and i think the best comeback to someone saying your bike is heavy is to whip their ass on the road/track/trail
    before posting, a "noob" should always ask themselves "could this have been answered by first visiting Sheldon Brown

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    Quote Originally Posted by MrCjolsen
    It actually makes me sad to see these middle aged people spend thousands of dollars on carbon fiber featherweight racing bikes when they would be much better served by a steel framed touring, cross, or audax bike. Such a bike might weigh a bit more, but would be considerably more comfortable and have eyelets for racks and clearance for fenders. The latter point is important. Far more road bikes see service in centuries, tours, and charity rides than in road races, criteriums and time trials. To be able to mount fenders and racks means you can (gasp) ride when the weather's crappy and actually have a destination.
    How would they be better served by a touring bike? They will probably never ride in the rain. Even riding a unsupported century does not make racks useful. They hardly ever have a destination when they ride.

    For the type of riding they do do(25-100mile weekend rides) a cf road bike with the bars at saddle height is perfectly acceptable for even if it is a little bit of overkill.

    Also I was under impression that most bike shops made the majority of thier profits with service not new bikes. For instance charging the customer $75 for a tuneup that that takes a $10/hr employee 45 min to do and requires another $10 worth of supplies.

  20. #20
    lunatic fringe Dogbait's Avatar
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    Quote Originally Posted by helvetica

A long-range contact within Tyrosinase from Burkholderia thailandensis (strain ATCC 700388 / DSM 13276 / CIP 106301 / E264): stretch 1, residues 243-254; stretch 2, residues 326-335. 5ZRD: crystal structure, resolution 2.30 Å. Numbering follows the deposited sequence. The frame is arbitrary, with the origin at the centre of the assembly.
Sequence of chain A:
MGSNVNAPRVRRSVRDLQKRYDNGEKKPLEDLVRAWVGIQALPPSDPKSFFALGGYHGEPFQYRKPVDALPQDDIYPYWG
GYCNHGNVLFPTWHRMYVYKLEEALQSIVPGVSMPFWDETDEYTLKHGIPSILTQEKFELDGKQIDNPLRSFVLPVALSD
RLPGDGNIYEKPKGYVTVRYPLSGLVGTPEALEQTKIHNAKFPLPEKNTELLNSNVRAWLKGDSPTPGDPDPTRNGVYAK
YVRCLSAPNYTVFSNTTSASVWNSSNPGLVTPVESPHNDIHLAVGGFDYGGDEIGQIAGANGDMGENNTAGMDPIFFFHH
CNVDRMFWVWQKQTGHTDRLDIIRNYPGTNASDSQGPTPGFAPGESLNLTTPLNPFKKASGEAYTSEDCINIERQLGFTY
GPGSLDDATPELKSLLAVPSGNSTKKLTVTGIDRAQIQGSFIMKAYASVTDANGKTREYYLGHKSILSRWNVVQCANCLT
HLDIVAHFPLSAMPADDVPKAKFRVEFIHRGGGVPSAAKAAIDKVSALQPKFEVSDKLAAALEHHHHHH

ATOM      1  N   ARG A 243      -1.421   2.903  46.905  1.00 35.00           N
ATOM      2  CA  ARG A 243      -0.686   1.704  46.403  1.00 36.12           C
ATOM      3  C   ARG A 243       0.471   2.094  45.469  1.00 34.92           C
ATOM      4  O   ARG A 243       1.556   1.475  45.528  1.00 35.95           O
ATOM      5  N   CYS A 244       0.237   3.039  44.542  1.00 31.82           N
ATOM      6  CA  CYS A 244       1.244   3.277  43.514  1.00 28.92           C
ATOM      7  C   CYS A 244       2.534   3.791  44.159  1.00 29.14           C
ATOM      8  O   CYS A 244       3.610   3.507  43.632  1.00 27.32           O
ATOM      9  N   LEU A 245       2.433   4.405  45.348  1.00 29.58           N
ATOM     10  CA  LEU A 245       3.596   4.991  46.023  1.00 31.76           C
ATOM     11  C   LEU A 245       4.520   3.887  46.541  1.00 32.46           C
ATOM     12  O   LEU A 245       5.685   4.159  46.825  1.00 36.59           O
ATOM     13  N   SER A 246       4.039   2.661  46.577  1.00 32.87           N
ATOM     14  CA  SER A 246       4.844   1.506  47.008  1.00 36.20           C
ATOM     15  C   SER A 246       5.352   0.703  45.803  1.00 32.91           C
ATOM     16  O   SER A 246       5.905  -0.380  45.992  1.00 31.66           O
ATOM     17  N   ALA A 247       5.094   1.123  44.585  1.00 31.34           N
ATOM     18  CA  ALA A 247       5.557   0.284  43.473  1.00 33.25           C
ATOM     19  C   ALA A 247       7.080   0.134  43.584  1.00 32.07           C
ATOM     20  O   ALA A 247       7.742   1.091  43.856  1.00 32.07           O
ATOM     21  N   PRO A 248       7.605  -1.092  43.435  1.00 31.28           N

Has anyone sprayed there bike with spray on bed liner? No scratches thats for sure.

    If you're gonna haul firewood, it's the only way to go.

    Dogbait

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    The stuff you can buy for home applications, i.e. herculiner, isn't worth the collective effort to put it on a bike frame right. If you don't do it exactly to the letter of the instructions, it will peal. And worse than that, once it does, it will peal all over, except in spots where it will apply so hard it's imposible to remove with out some serious chemical help or bead blasting. For roughly 100 dollars, you can have spray on bedliner applied in a non aggresive texture, and it will be pretty durable.

    However, cleaning it up is a pain in the ****ing ass. It will stain, etc. And if you're heavily into asthetic, or lightly, you won't be happy. And once, it's done.. its done. No changes.

    Just an FYI.

    I have a friend who did it. He's happy with it, and it works pretty well. He did it on a SS MTB that isn't all that fancy. Came out nice.
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  22. #22
    Yay!11! I has!!!1 ImOnCrank's Avatar
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    Quote Originally Posted by MrCjolsen
    [B]And if anyone has any snappy comebacks for "dang, your bike is heavy," please let me know.
    So's my dick. Either that or club him like a baby seal and bury him in a shallow grave.
    Bloodstains, speed kills, fast bikes, cheap thrills, French girls, fine wine...